Saturday, August 30, 2008

Lunch with Francis Chou

Last week, Francis Chou gave a talk at the Richard Ivey School of Business at the University of Western Ontario. Francis was very generous with his time; as such, prior to the talk, Reyer and I were afforded the opportunity to have lunch with him at The Wave, a restaurant on Western's campus. Francis' long and outstanding investment track record is well known, and described in numerous articles. Yet, similar to what we found when we met with Warren Buffett, there was not a flash of arrogance to be found. Both Francis' mannerisms and his words convey an air of humility that is difficult to find in even the average person.

About Buffett, Chou told us one thing in particular that separates Buffett from everybody else is that he's a great communicator. This is one thing Chou believes made Buffett successful before the great returns were realized by most.

One sector that Chou believes offers a lot of value right now is in the pharmaceuticals. Although drug pipelines for the larger companies are aging, Chou believes the market is heavily discounting these companies. Their heavy R&D spend should result in at least modest drug discoveries, which he believes current investors are getting for a very cheap price. To avoid choosing a company that ends up with no discoveries, Chou recommends buying a cross-section of companies in this undervalued industry in order to spread out risk.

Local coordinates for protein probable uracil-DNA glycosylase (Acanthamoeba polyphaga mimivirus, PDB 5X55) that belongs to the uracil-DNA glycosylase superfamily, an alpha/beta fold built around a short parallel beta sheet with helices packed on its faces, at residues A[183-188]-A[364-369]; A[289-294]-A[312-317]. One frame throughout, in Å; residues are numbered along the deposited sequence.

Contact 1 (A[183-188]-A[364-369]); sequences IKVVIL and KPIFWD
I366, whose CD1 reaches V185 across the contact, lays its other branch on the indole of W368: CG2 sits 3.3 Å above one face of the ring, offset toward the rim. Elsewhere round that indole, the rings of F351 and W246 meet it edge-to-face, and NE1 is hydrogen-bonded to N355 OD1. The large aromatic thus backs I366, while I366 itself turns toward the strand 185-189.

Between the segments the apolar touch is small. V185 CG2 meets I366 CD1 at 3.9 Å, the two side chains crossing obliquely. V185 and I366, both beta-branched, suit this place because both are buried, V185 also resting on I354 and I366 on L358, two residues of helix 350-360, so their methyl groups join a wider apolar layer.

For budding value investors, Chou recommends having a bargainer's mentality. Having grown up in India, he said he had to haggle for everything he purchased, trying to get the best price possible after determining the value of what he was trying to buy. He has translated that mentality to the stock market.

To make it, Chou said acquiring knowledge is key. A value investor must be prepared to read 100 - 200 pages daily, to gather ideas, obtain information, and increase one's knowledge.

Chou's presentation and Q&A with the MBA class will be uploaded shortly to the Ben Graham Centre for Value Investing.

Finally, I would be remiss if I didn't use this occasion to include a shameless plug. In a note sent to us a day after we met him, Chou wrote: "I read some of the articles in your blog. There are some great articles in there. Keep up the good work."

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